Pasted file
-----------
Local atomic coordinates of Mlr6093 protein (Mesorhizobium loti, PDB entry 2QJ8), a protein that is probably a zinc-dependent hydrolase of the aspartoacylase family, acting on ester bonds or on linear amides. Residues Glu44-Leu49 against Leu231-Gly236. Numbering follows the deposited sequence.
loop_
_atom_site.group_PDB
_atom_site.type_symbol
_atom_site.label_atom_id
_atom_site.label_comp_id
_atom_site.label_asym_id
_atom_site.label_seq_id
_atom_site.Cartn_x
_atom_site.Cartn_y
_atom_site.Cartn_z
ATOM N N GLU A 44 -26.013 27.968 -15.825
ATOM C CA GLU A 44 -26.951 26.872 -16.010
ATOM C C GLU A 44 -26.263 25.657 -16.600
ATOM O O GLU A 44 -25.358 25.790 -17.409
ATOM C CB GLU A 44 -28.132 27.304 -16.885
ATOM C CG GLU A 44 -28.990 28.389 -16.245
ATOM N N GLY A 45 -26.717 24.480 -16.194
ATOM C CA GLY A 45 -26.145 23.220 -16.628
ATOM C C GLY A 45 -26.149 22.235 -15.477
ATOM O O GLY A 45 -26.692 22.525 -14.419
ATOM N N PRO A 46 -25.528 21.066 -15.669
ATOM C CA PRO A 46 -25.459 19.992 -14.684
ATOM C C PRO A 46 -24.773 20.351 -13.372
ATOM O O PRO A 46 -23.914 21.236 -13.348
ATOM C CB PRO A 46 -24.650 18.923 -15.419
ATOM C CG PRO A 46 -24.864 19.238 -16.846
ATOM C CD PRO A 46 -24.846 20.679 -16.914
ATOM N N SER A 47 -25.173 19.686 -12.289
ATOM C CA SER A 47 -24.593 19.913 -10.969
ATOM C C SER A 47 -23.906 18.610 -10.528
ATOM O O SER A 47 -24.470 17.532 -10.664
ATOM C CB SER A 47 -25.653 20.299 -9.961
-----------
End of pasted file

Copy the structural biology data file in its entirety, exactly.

Local atomic coordinates of Mlr6093 protein (Mesorhizobium loti, PDB entry 2QJ8), a protein that is probably a zinc-dependent hydrolase of the aspartoacylase family, acting on ester bonds or on linear amides. Residues Glu44-Leu49 against Leu231-Gly236. Numbering follows the deposited sequence.
loop_
_atom_site.group_PDB
_atom_site.type_symbol
_atom_site.label_atom_id
_atom_site.label_comp_id
_atom_site.label_asym_id
_atom_site.label_seq_id
_atom_site.Cartn_x
_atom_site.Cartn_y
_atom_site.Cartn_z
ATOM N N GLU A 44 -26.013 27.968 -15.825
ATOM C CA GLU A 44 -26.951 26.872 -16.010
ATOM C C GLU A 44 -26.263 25.657 -16.600
ATOM O O GLU A 44 -25.358 25.790 -17.409
ATOM C CB GLU A 44 -28.132 27.304 -16.885
ATOM C CG GLU A 44 -28.990 28.389 -16.245
ATOM N N GLY A 45 -26.717 24.480 -16.194
ATOM C CA GLY A 45 -26.145 23.220 -16.628
ATOM C C GLY A 45 -26.149 22.235 -15.477
ATOM O O GLY A 45 -26.692 22.525 -14.419
ATOM N N PRO A 46 -25.528 21.066 -15.669
ATOM C CA PRO A 46 -25.459 19.992 -14.684
ATOM C C PRO A 46 -24.773 20.351 -13.372
ATOM O O PRO A 46 -23.914 21.236 -13.348
ATOM C CB PRO A 46 -24.650 18.923 -15.419
ATOM C CG PRO A 46 -24.864 19.238 -16.846
ATOM C CD PRO A 46 -24.846 20.679 -16.914
ATOM N N SER A 47 -25.173 19.686 -12.289
ATOM C CA SER A 47 -24.593 19.913 -10.969
ATOM C C SER A 47 -23.906 18.610 -10.528
ATOM O O SER A 47 -24.470 17.532 -10.664
ATOM C CB SER A 47 -25.653 20.299 -9.961